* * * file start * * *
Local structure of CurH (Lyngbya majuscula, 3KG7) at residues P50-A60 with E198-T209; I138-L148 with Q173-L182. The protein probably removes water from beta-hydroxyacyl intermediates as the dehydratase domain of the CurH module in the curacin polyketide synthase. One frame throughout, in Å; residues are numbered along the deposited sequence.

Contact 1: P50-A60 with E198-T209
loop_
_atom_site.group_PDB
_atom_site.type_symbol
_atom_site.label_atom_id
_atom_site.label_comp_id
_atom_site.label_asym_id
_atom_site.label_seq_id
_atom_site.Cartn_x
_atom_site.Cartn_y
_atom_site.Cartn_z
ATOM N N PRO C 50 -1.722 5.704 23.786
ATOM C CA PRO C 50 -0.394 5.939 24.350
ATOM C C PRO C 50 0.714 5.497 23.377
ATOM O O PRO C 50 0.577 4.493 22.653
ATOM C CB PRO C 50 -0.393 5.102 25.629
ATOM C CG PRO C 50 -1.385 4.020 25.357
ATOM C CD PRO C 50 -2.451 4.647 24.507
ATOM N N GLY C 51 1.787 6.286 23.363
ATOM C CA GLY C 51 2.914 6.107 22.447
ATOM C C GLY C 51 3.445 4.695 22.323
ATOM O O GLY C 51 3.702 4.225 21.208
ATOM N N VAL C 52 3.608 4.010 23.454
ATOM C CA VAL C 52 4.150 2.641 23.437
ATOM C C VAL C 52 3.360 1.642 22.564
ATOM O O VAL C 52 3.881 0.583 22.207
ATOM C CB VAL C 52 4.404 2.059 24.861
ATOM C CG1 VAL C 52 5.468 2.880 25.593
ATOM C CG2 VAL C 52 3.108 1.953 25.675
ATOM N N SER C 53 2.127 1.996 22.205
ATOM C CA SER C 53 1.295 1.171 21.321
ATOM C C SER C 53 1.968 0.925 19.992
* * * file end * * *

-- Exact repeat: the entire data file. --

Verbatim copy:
Local structure of CurH (Lyngbya majuscula, 3KG7) at residues P50-A60 with E198-T209; I138-L148 with Q173-L182. The protein probably removes water from beta-hydroxyacyl intermediates as the dehydratase domain of the CurH module in the curacin polyketide synthase. One frame throughout, in Å; residues are numbered along the deposited sequence.

Contact 1: P50-A60 with E198-T209
loop_
_atom_site.group_PDB
_atom_site.type_symbol
_atom_site.label_atom_id
_atom_site.label_comp_id
_atom_site.label_asym_id
_atom_site.label_seq_id
_atom_site.Cartn_x
_atom_site.Cartn_y
_atom_site.Cartn_z
ATOM N N PRO C 50 -1.722 5.704 23.786
ATOM C CA PRO C 50 -0.394 5.939 24.350
ATOM C C PRO C 50 0.714 5.497 23.377
ATOM O O PRO C 50 0.577 4.493 22.653
ATOM C CB PRO C 50 -0.393 5.102 25.629
ATOM C CG PRO C 50 -1.385 4.020 25.357
ATOM C CD PRO C 50 -2.451 4.647 24.507
ATOM N N GLY C 51 1.787 6.286 23.363
ATOM C CA GLY C 51 2.914 6.107 22.447
ATOM C C GLY C 51 3.445 4.695 22.323
ATOM O O GLY C 51 3.702 4.225 21.208
ATOM N N VAL C 52 3.608 4.010 23.454
ATOM C CA VAL C 52 4.150 2.641 23.437
ATOM C C VAL C 52 3.360 1.642 22.564
ATOM O O VAL C 52 3.881 0.583 22.207
ATOM C CB VAL C 52 4.404 2.059 24.861
ATOM C CG1 VAL C 52 5.468 2.880 25.593
ATOM C CG2 VAL C 52 3.108 1.953 25.675
ATOM N N SER C 53 2.127 1.996 22.205
ATOM C CA SER C 53 1.295 1.171 21.321
ATOM C C SER C 53 1.968 0.925 19.992